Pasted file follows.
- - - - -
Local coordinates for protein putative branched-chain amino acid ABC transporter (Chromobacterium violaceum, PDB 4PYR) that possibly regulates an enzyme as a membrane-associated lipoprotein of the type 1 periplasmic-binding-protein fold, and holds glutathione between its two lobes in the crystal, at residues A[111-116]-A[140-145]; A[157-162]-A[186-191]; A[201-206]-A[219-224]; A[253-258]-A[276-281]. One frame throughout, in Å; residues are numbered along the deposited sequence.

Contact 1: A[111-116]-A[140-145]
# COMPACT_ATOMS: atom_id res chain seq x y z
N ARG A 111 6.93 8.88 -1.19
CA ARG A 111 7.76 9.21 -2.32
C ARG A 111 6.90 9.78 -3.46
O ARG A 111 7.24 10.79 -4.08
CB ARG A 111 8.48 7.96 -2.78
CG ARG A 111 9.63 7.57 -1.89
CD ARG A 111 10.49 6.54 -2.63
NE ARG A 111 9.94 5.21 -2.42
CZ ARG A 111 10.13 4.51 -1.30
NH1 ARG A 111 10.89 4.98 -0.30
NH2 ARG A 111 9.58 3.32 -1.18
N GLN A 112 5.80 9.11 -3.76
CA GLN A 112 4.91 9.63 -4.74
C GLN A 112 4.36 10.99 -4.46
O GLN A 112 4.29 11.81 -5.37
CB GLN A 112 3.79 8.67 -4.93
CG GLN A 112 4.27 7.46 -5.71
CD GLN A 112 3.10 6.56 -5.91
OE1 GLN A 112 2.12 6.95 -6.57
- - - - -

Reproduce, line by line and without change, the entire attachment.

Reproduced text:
Local coordinates for protein putative branched-chain amino acid ABC transporter (Chromobacterium violaceum, PDB 4PYR) that possibly regulates an enzyme as a membrane-associated lipoprotein of the type 1 periplasmic-binding-protein fold, and holds glutathione between its two lobes in the crystal, at residues A[111-116]-A[140-145]; A[157-162]-A[186-191]; A[201-206]-A[219-224]; A[253-258]-A[276-281]. One frame throughout, in Å; residues are numbered along the deposited sequence.

Contact 1: A[111-116]-A[140-145]
# COMPACT_ATOMS: atom_id res chain seq x y z
N ARG A 111 6.93 8.88 -1.19
CA ARG A 111 7.76 9.21 -2.32
C ARG A 111 6.90 9.78 -3.46
O ARG A 111 7.24 10.79 -4.08
CB ARG A 111 8.48 7.96 -2.78
CG ARG A 111 9.63 7.57 -1.89
CD ARG A 111 10.49 6.54 -2.63
NE ARG A 111 9.94 5.21 -2.42
CZ ARG A 111 10.13 4.51 -1.30
NH1 ARG A 111 10.89 4.98 -0.30
NH2 ARG A 111 9.58 3.32 -1.18
N GLN A 112 5.80 9.11 -3.76
CA GLN A 112 4.91 9.63 -4.74
C GLN A 112 4.36 10.99 -4.46
O GLN A 112 4.29 11.81 -5.37
CB GLN A 112 3.79 8.67 -4.93
CG GLN A 112 4.27 7.46 -5.71
CD GLN A 112 3.10 6.56 -5.91
OE1 GLN A 112 2.12 6.95 -6.57